Early Jewish and Christian Art

        A mixture of Artwork, Architectures,  Paintings,                                        and  Sculptures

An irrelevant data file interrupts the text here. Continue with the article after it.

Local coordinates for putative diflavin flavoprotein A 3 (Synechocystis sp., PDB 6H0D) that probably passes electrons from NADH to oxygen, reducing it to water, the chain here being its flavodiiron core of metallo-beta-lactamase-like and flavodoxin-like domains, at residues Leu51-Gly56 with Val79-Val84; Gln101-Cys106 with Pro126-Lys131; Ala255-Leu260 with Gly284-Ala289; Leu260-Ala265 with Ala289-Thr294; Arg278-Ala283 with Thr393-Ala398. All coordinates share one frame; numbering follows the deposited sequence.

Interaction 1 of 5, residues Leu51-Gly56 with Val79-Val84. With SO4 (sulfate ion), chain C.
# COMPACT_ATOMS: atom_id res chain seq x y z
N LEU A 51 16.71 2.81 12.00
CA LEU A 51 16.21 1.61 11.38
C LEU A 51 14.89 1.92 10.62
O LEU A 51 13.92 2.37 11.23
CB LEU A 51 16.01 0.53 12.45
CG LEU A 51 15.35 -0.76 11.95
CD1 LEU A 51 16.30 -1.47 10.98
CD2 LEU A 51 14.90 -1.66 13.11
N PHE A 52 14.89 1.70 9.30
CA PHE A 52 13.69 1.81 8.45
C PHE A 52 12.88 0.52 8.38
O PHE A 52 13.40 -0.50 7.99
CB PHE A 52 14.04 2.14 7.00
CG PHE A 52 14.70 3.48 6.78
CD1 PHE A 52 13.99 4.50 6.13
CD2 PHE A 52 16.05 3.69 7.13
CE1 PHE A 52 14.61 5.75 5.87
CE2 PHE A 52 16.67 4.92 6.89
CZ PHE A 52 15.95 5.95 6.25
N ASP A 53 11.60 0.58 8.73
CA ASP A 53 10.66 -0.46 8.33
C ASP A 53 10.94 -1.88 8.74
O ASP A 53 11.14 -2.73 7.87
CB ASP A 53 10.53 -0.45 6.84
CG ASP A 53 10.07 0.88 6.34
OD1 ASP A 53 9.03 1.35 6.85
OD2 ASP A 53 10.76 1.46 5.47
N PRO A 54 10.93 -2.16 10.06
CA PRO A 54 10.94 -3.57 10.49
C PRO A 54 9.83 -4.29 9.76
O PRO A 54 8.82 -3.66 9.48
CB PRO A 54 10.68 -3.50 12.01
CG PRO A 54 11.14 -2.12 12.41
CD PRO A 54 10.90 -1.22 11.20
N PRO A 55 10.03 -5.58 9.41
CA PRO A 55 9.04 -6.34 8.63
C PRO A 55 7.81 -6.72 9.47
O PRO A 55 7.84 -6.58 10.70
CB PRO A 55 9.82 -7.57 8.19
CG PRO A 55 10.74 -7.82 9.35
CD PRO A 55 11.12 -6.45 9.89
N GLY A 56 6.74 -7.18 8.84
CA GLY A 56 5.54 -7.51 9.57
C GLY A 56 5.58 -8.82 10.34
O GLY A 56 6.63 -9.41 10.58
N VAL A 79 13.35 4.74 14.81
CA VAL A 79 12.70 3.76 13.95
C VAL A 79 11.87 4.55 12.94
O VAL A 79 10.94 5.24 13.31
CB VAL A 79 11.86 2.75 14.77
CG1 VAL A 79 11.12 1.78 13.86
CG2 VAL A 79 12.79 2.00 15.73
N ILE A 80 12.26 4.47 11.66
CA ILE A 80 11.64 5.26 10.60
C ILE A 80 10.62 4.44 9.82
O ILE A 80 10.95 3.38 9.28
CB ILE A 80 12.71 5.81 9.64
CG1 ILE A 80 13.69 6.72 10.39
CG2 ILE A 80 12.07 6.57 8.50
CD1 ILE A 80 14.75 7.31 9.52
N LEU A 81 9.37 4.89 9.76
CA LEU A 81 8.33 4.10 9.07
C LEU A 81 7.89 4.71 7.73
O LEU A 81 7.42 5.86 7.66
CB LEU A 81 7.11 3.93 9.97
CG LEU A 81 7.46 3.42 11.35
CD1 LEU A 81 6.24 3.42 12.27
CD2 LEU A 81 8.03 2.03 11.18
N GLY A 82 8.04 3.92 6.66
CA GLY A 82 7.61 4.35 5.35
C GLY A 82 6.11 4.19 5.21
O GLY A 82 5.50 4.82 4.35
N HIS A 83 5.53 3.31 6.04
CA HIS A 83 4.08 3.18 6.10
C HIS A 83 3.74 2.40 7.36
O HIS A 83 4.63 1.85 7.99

Santa Costanza was an imperial mausoleum in Rome before it was later dedicated as a church. This structure dates from the 4th century AD and features some of the earliest surviving Christian art. The church itself was dedicated to Flavia Constantia Augusta, who was the daughter of Constantine I or Constantine “the Great”. Findings of the church showed accounts that Constantine built a funerary hall on the imperial estate at the request of Constantia, but later he built a baptistery on the site as well, in which both Constantia and Constantine's sister were baptized by Pope Sylvester. After Constantia died in 354, her body was brought back from Bithynia to be buried on the imperial estate in Rome. It was long thought she was buried in the mausoleum, but new data indicates the building was probably still unfinished at that time. So she was probably buried either in the baptistery or in the apse of the funerary hall. The round mausoleum of the church is still intact to this day, which holds a portion of the mosaics that interpreted pagan and Christian elements. It was said to be built somewhere near the 360s or 370s based on the combination of those elements. Despite its name, the mausoleum of Santa Costanza was probably dedicated to Constantia's younger sister Helena. The mausoleum became a church in the 13th century. Pope Alessandro IV took what were believed to be Constantia's remains from the main sarcophagus, placed them beneath a central altar, and consecrated the building in her honor on March 12, 1256. The Mausoleo di Santa Costanza has been periodically restored over the years, but it remains primarily a 4th-century structure. One major restoration took place in 1620 under Cardinal Veralli, during which the mosaics in the dome were sadly destroyed.